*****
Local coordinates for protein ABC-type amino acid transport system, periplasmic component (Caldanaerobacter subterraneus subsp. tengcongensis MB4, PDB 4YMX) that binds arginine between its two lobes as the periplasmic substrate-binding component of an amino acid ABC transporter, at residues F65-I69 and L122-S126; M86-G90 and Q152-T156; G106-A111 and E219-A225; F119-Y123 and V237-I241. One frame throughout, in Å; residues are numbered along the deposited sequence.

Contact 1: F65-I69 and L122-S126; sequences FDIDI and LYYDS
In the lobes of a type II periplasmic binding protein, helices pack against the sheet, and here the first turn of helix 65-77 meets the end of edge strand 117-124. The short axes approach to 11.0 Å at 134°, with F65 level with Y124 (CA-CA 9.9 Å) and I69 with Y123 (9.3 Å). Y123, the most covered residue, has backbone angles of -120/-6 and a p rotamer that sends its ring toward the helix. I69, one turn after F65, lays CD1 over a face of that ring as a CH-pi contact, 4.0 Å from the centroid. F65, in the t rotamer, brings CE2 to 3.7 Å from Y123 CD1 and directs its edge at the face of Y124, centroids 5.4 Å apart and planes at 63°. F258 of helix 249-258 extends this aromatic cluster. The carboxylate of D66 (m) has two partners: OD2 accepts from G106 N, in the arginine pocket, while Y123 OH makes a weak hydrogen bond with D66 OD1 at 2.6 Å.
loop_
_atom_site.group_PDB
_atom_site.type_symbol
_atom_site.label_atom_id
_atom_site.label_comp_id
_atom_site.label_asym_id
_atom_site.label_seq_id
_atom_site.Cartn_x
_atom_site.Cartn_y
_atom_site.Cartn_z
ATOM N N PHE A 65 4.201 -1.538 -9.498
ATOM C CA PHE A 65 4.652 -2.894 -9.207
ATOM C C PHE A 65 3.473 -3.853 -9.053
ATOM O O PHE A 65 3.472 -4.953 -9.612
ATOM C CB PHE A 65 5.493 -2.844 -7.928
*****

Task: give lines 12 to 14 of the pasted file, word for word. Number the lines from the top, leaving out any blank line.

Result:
_atom_site.Cartn_y
_atom_site.Cartn_z
ATOM N N PHE A 65 4.201 -1.538 -9.498